So, does training work? Cumulative evidence says yes. Salas et al. (2012) presented summaries of eight separate meta-analyses on training effectiveness. First, in an omnibus meta-analysis of all obtainable training studies, Arthur, Bennett, Edens, and Bell (2003) reported an overall effect size (d) of .63 for learning criteria and .62 for behavioral criteria. Taylor, Russ-Eft, and Chan (2005) examined the effectiveness of behavior modeling training, and found d’s over 1.00 for knowledge criteria, .29 for attitudes, and .25 for behavioral outcomes. Keith and Frese (2008) found an average d of .44 across criteria for error management training. Finally, and not reported by Salas et al., Mattingly, Kraiger, and Huntington (2016) reported mean effect sizes across outcome types between .42 and .53 for emotional intelligence training.
Other meta-analyses reported by Salas et al. (2012) have examined the effectiveness of training in specific populations. Two meta-analyses have examined the effectiveness of training for managers. Examining managerial training, Burke and Day (1986) reported overall effect sizes of .34 to .38 for learning criteria and .49 for behavioral criteria. In a subsequent meta-analysis, Powell and Yalcin (2010) reported lower, but still positive effect sizes: .17 to .55 for learning criteria and .17 to .30 for behavioral criteria. Examining broader managerial leadership development (which includes training), Collins and Holton (2004) reported effect sizes of .35 for knowledge outcomes and .40 for behavioral criteria using rigorous pretest–posttest with control group designs, and stronger effect sizes with less rigorous designs.
Two additional meta-analyses addressed team training effectiveness. Salas, Nichols, and Driskell (2007) examined the effectiveness of three forms of team training: cross-training, team coordination and adaptation training, and guided team self-correction training. Across criterion types, the researchers reported mean effect sizes between .45 and .61. In a broader investigation of all forms of team training, Salas et al. (2008) reported mean ds of .42 for cognitive outcomes, .35 for affective outcomes, and .39 for performance outcomes.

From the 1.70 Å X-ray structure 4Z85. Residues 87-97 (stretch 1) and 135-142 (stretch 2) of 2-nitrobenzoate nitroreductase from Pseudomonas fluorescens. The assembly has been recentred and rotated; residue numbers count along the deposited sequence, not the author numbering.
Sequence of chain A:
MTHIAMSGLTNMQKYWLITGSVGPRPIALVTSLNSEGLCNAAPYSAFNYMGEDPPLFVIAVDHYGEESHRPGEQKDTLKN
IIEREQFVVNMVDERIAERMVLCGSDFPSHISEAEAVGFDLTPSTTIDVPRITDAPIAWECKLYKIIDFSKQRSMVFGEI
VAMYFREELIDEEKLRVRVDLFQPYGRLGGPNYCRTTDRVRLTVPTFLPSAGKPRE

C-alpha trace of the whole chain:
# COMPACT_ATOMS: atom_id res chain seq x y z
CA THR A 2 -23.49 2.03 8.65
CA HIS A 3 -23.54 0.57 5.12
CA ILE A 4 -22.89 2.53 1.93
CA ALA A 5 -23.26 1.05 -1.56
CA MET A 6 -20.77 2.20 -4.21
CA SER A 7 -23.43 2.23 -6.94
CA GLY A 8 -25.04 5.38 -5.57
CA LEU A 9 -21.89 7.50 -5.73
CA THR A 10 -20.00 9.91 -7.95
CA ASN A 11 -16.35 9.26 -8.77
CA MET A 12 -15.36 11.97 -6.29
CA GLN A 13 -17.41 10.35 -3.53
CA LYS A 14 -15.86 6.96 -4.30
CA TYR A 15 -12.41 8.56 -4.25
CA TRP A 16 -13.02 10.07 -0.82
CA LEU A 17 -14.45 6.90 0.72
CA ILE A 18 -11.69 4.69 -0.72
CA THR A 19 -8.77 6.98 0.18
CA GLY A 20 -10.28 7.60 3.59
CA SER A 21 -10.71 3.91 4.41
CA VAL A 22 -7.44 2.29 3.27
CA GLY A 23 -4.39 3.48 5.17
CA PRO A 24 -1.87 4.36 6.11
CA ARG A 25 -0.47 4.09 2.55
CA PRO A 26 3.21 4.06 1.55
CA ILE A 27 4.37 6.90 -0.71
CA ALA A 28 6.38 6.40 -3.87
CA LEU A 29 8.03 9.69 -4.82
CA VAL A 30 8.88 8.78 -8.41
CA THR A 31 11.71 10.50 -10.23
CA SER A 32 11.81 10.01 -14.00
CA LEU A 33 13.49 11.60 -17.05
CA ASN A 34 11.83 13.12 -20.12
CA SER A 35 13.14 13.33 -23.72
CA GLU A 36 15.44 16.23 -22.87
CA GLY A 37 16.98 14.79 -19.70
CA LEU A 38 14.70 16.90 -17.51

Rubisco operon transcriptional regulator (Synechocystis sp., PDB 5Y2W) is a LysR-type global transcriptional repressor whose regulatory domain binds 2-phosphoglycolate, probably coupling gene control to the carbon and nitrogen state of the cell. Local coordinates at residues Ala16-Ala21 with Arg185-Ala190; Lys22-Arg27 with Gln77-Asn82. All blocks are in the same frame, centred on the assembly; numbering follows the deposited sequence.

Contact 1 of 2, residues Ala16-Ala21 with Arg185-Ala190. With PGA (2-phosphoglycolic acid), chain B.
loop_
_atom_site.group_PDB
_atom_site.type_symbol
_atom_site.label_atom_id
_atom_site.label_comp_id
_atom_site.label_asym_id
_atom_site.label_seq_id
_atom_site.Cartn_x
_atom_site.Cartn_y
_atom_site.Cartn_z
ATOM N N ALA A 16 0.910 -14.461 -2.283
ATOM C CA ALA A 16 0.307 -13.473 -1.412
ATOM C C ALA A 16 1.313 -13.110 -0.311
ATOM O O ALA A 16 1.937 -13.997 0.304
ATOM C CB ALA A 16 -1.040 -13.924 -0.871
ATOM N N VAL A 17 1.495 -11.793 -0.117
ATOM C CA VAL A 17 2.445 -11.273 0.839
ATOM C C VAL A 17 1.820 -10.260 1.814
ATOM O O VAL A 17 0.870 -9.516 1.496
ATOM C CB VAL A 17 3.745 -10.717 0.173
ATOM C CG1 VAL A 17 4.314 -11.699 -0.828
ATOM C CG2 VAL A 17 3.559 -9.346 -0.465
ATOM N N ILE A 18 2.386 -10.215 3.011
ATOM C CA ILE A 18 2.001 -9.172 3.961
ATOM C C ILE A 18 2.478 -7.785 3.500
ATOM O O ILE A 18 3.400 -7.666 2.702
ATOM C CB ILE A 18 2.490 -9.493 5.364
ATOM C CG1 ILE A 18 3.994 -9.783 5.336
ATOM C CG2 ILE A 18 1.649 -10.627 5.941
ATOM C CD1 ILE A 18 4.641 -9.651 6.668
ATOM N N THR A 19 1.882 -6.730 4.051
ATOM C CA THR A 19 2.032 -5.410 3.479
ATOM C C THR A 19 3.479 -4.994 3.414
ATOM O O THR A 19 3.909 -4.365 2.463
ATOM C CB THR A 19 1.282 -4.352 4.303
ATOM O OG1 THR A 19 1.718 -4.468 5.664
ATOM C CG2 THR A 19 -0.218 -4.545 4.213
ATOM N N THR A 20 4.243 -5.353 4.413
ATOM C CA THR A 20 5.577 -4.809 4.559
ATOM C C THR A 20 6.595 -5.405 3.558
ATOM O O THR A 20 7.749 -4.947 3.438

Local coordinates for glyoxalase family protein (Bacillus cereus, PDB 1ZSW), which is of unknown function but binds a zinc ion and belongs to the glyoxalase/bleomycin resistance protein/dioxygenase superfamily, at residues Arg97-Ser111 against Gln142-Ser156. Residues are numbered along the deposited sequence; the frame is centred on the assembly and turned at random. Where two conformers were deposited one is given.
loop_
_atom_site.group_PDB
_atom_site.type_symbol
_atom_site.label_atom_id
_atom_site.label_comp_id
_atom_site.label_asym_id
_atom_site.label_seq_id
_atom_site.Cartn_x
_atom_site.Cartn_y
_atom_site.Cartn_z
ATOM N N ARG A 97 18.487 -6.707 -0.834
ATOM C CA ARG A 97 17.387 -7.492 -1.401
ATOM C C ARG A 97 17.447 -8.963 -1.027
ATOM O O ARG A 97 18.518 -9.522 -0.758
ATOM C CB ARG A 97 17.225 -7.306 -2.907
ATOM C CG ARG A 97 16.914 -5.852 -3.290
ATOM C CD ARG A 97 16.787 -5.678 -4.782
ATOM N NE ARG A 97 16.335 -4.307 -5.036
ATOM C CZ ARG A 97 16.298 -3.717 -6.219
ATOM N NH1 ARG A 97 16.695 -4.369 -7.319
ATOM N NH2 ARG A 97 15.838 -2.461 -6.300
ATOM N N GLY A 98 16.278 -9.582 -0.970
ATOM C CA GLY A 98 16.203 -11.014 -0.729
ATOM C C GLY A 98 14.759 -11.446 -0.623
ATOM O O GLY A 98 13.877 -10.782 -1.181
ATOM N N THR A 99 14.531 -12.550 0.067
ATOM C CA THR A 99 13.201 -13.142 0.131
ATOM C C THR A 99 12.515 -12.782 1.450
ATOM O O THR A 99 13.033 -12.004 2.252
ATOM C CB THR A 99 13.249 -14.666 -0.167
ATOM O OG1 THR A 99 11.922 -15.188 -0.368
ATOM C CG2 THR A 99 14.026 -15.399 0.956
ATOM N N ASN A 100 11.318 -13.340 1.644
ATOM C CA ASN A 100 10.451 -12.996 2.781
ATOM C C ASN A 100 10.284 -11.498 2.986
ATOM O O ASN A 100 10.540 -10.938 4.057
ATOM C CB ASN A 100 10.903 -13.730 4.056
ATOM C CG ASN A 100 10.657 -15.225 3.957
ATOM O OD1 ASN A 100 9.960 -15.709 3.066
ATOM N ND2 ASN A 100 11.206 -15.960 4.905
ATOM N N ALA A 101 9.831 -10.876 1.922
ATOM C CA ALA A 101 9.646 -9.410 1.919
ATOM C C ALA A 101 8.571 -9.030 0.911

While reported mean effect sizes differ based on the scope of the meta-analysis and the criterion of interest, all reported mean effect sizes were significant. What is the practical impact of training? In a gross exercise of combining apples and oranges, the median effect size reported across the aforementioned meta-analyses and criteria is .46, a “moderate” sized effect (Cohen, 1988). A d of .46 would mean that the average participant in a training group would be at the 68th percentile of the control group distribution. Examined yet another way using the Binomial Effect Size Display (Randolph & Edmondson, 2005), a d value of .46 would mean, in practice, that while 38.8% of a control (no-training) group would be expected to improve, 62.1% of those receiving training would do so. Thus, training on average results in a 23% improvement over no training. Note that this effect size is for all forms of training; the expected effect size would likely be better if generated only from studies in which: (1) evaluation criteria are matched to training objectives (Kraiger & Jung, 1997); (2) principles of effective instruction are built into training (see Core Instructional Processes); and (3) the broader training system is designed to identify and support the learning of training needs (see Pretraining Influences).